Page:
Have you noticed the gardens in your neighbourhood lately? That’s one good thing that has come out of COVID – with holidays cancelled and camping sites full many have decided to stay home and make their garden an escape from the everyday world. And we do have a long and loving history with gardens. The word “garden” or “yard” comes from the Old English word “geard” which means enclosure. So the idea of having a garden as being purely aesthetic and for no other purpose except to look pretty has been with us for centuries way back to the Egyptians and the Ancient Greeks.
The love of gardening is so strong that it has developed its own tourism industry with highlights being events such as the Chelsea Flower Show and the blooming of tulips at Keukenhof in the Netherlands. For non gardeners it is hard to believe that someone would get on a plane for 8 hours just to go and see certain types of roses – but it is true.
While some might travel for hours to see beautiful blooms others might want to go to a famous garden with no flowers at all. The Garden of Cosmic Speculation in Scotland is quite amazing to see – not many plants but lots of curves and shapes that is actually very restful.
In contrast to this are the Lost Gardens of Heligan in Cornwall close to a little place called Mevagissey. This is pure fantasy with a little bit of everything – a true Secret Garden. After the hard times of World War I the gardens were neglected as the gardeners went to fight and became so overgrown no one really knew what beauty lay beneath the weeds. Thankfully it has been restored and the 200 acres is well worth seeing.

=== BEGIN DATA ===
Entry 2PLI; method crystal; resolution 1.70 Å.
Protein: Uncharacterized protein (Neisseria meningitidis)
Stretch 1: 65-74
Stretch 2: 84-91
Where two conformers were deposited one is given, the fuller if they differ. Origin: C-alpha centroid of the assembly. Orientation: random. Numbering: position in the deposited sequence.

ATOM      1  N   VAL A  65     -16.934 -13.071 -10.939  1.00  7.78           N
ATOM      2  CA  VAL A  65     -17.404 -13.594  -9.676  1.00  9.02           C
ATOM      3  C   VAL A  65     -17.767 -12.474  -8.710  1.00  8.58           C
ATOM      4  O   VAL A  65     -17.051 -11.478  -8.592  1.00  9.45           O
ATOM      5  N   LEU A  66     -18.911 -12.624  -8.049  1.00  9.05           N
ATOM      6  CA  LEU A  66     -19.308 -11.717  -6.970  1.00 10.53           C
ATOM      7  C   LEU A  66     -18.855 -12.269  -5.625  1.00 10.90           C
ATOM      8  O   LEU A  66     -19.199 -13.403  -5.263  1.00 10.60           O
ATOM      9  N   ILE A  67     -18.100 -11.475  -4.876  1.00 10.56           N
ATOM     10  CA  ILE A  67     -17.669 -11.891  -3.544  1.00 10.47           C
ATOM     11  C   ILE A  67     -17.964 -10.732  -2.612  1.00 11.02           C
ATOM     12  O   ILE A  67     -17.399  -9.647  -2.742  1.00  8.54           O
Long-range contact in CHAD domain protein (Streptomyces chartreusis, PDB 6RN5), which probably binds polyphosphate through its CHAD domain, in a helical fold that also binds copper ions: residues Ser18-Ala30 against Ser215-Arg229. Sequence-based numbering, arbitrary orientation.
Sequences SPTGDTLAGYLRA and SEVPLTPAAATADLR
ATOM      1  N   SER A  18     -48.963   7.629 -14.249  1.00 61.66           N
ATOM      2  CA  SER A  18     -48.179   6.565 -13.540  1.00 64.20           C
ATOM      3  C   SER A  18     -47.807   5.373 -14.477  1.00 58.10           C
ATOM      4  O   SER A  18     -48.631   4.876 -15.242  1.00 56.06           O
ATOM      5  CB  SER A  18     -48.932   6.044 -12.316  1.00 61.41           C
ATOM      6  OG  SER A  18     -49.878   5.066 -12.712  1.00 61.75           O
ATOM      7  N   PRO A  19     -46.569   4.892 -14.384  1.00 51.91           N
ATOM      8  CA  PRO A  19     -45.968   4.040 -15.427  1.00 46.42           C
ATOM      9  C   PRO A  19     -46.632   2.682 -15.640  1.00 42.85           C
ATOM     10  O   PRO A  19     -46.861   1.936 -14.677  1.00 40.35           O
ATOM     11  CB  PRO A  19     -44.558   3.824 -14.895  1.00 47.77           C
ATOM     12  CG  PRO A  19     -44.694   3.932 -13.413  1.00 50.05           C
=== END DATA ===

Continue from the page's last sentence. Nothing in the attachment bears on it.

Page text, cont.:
So now that we have a little more time on our hands maybe we can create something interesting, calming and distracting in our own gardens – not just for us but for the neighbourhood as a whole. Maybe even think of giving passers by a bit of a chuckle.
They say that good gardeners have a green thumb (something I sadly lack) but it reminded me of a gardener who worked for us when we lived in Swaziland. He had come to the front door looking for a job – quite elderly but he said he was a good gardener. I felt sorry for him so said he could work in the vegetable patch – even though I had a regular gardener. I know this all sounds like Downton Abbey but in Africa, if you can, you should employ as many people as possible. Every little bit helps. Shame I felt so bad for him because his back wasn’t good and I really wasn’t sure if he would be able to do anything but he was happy to earn a few Emalangeni (the local currency) and get his tea and sandwich. Well before I knew it we had a vegetable plot like no other – the plants were flourishing and it almost started to look like a jungle. The only problem was they were all cabbages. Now don’t get me wrong – I like cabbage – but a whole plot of cabbages. We had two harvests and he started planting again. By this time I had had a bit much of the cabbage festival that was going on. There was no way we could eat it all and we gave it away left, right and centre. So I approached him with the help of my interpreter and told him that I would really like some carrots and lettuce planted instead of the cabbages. He mumbled something in Siswati (the local language) under his breath and shuffled off back to his plot shaking his head holding onto the packages of seeds I had got for him. A few weeks went by and when I went to take a look at the progress the seeds were still in their packets and there was another huge crop of cabbages coming up.
I started to get mad. This was getting silly. I explained to him that I was very happy to pay him and give him his lunch but I did not want any more cabbage. He shuffled back to the vegetable patch muttering under his breath, gathered his belongings and left without a word. Well that was strange. Oh well.
But you know what was really strange? Nothing – I mean absolutely nothing would grow in that vegetable patch ever again. Not even cabbage. I think he cast a spell.